Reporting via Data Warehouse Integration


Ironclad's Contract Repository enables companies to store, search, and report on executed contracts and structured contract properties. The data stored in these contracts, however, may be valuable across many different applications. In this guide, we’ll show you how to integrate contract data into a data warehouse to enable reporting and analytics outside of Ironclad.

We will be using specific data warehouse and reporting tools in this guide. The concepts here should be applicable to other technologies with appropriate modifications.


  • Ironclad environment: You will need an Ironclad production or demo environment with the API enabled, and some repository data.

  • API Tokens: In order to use the Ironclad public API, you will need to generate an API token for your Ironclad environment. Tokens can be generated by logging into Ironclad and navigating to [Your Name] → Company Settings → API.

Solution Example

This example will pull data from the Ironclad API on a set interval. For more real-time data, you may want to consider an event-driven workflow by utilizing Ironclad webhooks.

This solution guide uses the following technologies:

  • A Node.js script running in a server environment (e.g., Google Cloud Run/App Engine/etc.) to facilitate retrieving and pushing of data
  • Google BigQuery as the data warehouse storage solution
  • Google Data Studio for visualization

The figure below shows the interaction of these components with your Ironclad environment.

Data Warehouse and CLM Data Scheduled job

Ironclad Set Up

In this example solution, we are loading a set of standard record properties from the Ironclad repository, specifically:

  • ID: The unique ID for the record in the repository
  • Type: The type of the workflow that generated the record
  • Name: The name of the contract record
  • Last Updated: The date of the last update to this record in the repository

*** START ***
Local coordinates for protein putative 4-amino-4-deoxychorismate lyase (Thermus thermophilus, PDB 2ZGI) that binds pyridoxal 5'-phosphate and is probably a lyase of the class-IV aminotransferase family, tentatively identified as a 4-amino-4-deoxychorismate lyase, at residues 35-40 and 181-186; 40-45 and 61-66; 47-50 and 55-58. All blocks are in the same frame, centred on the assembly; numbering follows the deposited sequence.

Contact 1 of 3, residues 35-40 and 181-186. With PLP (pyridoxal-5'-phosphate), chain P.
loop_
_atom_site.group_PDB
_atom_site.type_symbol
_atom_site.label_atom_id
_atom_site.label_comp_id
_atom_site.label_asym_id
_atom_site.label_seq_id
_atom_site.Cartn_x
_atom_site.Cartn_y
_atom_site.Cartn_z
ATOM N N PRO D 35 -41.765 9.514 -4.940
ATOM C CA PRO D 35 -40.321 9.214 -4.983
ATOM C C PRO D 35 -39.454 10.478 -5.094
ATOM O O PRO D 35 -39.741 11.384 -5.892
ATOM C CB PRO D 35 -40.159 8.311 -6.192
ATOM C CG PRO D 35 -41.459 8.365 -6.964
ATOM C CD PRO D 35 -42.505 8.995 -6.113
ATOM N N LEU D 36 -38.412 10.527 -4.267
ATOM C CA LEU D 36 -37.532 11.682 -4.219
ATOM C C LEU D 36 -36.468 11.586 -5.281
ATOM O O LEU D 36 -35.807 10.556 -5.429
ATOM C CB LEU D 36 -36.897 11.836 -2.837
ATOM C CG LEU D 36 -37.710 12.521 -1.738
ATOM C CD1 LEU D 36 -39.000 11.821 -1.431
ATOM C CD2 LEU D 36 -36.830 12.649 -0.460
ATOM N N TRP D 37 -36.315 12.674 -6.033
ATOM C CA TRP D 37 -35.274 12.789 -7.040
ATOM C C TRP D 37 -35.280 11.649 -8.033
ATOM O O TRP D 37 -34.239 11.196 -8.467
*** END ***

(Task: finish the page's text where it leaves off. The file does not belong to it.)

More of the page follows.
In addition, we are assuming that the records have a custom property named "Agreement Date", as a date field. This property would need to be defined in the workflow that created the record.

BigQuery Set Up

We assume here that you already have a Google Cloud project setup to use BigQuery. For specific BigQuery set-up questions, please refer to their documentation. This guide is only meant to cover high-level concepts and does not include all steps needed for a production-level configuration.

Your BigQuery setup will consist of setting up a dataset, table, and view. The purpose for each of these is:

  • A dataset allows us to have a central location where we want a specific subset of data to reside in BigQuery while isolating it from other resources.
  • A table is a container that holds structured data for a specific type of data. For our example, we will want a “records” table that stores only information about an Ironclad record. No other types of data will exist in this table.
  • A view allows us to interface with the data of a table by applying specific formatting/structure for output. This is especially helpful when you may want to only expose certain fields or pieces of data for consumption in another platform (e.g., Tableau, Google Data Studio, etc.)

Now let's go through the BigQuery setup steps for our example:

1. Create Dataset

Ensure you have a dataset created in BigQuery to house your table(s). You can do this from the Cloud Console, or using the BigQuery command-line tools.

2. Create Records Data Table

Create a BigQuery table in the dataset you just created with the fields that you’d like inserted into the table when retrieving Ironclad records data. For our example, we've defined a field for each property we want to store from the Ironclad records. We also created a properties field where we will store a stringified version of the entire properties JSON object returned for a record from the Ironclad API. We are doing this to demonstrate some options in terms of mapping and storing record data in a warehouse. Mapping record properties one-to-one to fields in the data storage makes the data easier to access via queries and creating field relationships with other data entities, but it forces you to mirror the record structure in your data storage, and limits the data you can access there to only the fields that have been mapped. Storing the "raw" JSON data in a field allows you to capture all of the record data no matter what fields have been defined in your Ironclad workflows, but it forces you to add logic on the data storage side to transform the raw data into fields that can be incorporated into reports, etc (as we'll demonstrate in the next section). The "correct" approach for your case will depend on how specific your reporting and analysis needs are, and how much variability you expect in your Ironclad workflow definitions over time.